Jeff and I have decided to cook around themes each weekend, in order to learn more about different cuisines and to cook and eat foods we might not otherwise try. So, last weekend, everything I cooked was Mediterranean inspired and this week, I decided to narrow the focus a bit and cook Greek dishes.
All of the recipes on the menu this weekend come from the same website: Closet Cooking. I’ve blogged a little bit about this website and blogger before–and I can’t say enough about how much it inspires me to try something new each time I visit the site.
From this website I’ve chosen:
I’ll post the process and progress either today or tomorrow.
Oh, one last thing: As many of you know, I used to be a vegetarian. Now, I’m not. I haven’t really posted any sort of explanation or given much of you insight into this change. I don’t intend to do that here and now, but I do have an idea for you to consider. I have been reading Anthony Bourdain’s new book Medium Raw and Jeff and I religiously watch No Reservations on Netflix. I love, love, LOVE Anthony Bourdain. His opinion of vegetarianism is pretty clear. He writes, in his book Kitchen Confidential:
“Vegetarians, and their Hezbollah-like splinter faction, the vegans … are the enemy of everything good and decent in the human spirit.”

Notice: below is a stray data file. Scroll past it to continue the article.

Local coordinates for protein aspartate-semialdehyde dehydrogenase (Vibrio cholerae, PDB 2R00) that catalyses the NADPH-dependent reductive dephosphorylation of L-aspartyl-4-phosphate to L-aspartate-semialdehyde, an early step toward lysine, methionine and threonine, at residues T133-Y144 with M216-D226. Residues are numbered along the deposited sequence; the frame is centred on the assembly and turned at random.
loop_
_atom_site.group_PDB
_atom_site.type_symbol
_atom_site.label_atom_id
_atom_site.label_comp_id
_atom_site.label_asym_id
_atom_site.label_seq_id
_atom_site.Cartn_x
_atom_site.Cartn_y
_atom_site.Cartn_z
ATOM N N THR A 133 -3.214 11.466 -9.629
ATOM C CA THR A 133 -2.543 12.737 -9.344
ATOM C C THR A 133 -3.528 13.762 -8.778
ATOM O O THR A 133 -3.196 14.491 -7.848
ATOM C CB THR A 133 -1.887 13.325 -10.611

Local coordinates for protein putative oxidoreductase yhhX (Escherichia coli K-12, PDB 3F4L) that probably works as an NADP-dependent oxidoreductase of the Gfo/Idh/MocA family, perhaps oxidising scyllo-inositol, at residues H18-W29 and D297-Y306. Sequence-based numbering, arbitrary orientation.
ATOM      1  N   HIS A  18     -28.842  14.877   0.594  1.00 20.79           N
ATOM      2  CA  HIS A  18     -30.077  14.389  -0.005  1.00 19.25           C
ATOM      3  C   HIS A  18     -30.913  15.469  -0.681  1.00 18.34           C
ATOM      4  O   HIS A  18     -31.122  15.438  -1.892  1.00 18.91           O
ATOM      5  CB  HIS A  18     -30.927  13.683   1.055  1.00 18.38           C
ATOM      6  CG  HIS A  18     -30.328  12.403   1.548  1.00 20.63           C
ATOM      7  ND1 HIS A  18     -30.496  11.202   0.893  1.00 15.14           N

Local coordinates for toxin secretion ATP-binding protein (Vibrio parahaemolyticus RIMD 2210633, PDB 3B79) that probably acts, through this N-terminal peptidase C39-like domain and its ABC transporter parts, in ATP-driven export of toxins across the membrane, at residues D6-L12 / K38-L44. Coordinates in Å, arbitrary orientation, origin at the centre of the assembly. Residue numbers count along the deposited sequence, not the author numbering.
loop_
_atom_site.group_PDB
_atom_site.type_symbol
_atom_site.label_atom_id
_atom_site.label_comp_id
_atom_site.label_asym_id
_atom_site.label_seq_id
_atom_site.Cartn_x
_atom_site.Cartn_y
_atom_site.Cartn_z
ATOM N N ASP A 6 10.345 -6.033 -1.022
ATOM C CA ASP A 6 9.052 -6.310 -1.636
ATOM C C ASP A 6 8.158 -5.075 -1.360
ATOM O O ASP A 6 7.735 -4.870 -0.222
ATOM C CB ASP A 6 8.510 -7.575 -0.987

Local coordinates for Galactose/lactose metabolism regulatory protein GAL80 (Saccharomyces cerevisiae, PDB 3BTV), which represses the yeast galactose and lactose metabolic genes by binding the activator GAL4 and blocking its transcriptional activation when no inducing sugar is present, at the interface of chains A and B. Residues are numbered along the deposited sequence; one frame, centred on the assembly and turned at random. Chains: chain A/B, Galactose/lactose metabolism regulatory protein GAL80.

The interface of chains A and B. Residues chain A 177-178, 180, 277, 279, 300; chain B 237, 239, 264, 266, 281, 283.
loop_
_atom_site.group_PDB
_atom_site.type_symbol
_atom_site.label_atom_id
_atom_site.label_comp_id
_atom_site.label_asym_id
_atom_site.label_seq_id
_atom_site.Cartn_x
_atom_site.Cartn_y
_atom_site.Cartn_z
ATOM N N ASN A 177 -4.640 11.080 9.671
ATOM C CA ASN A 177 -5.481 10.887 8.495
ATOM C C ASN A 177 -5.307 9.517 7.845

He later rants:
“To me, life without veal stock, pork fat, sausage, organ meat, demi-glace, or even stinky cheese is a life not worth living.
Vegetarians are the enemy of everything good and decent in the human spirit, an affront to all I stand for, the pure enjoyment of food. The body, these waterheads imagine, is a temple that should not be polluted by animal protein. It’s healthier, they insist, though every vegetarian waiter I’ve worked with is brought down by any rumor of a cold.
Oh, I’ll accomodate them, I’ll rummage around for something to feed them, for a ‘vegetarian plate’, if called on to do so. Fourteen dollars for a few slices of grilled eggplant and zucchini suits my food cost fine.”
He has also said that choosing the path of vegetarianism is a “first world luxury.” This idea struck a chord with me. I don’t know if I agree with his sentiments, but from a Marxist point of view, is he right? Are “first world” vegetarians classist? Imperialist, even? Looking down upon their meat eating peers in their own country and abroad?
Most of the world’s population eats what they can afford and whatever is in season. Period. They eat what they have access to. Most of the world cannot afford to be vegetarian.
So, if you can afford to, should you?